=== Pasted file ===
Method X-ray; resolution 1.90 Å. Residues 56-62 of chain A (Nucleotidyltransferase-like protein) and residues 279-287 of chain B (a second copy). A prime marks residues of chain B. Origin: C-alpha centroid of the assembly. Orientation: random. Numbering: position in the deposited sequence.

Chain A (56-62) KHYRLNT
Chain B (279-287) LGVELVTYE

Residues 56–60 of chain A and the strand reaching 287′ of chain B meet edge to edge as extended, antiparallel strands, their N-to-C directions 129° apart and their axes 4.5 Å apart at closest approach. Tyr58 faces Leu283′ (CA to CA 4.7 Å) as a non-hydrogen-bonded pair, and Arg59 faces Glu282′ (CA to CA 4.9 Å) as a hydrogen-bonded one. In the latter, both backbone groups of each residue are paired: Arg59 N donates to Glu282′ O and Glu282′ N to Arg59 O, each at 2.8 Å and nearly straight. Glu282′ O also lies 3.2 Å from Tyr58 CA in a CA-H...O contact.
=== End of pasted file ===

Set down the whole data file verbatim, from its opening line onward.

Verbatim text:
Method X-ray; resolution 1.90 Å. Residues 56-62 of chain A (Nucleotidyltransferase-like protein) and residues 279-287 of chain B (a second copy). A prime marks residues of chain B. Origin: C-alpha centroid of the assembly. Orientation: random. Numbering: position in the deposited sequence.

Chain A (56-62) KHYRLNT
Chain B (279-287) LGVELVTYE

Residues 56–60 of chain A and the strand reaching 287′ of chain B meet edge to edge as extended, antiparallel strands, their N-to-C directions 129° apart and their axes 4.5 Å apart at closest approach. Tyr58 faces Leu283′ (CA to CA 4.7 Å) as a non-hydrogen-bonded pair, and Arg59 faces Glu282′ (CA to CA 4.9 Å) as a hydrogen-bonded one. In the latter, both backbone groups of each residue are paired: Arg59 N donates to Glu282′ O and Glu282′ N to Arg59 O, each at 2.8 Å and nearly straight. Glu282′ O also lies 3.2 Å from Tyr58 CA in a CA-H...O contact.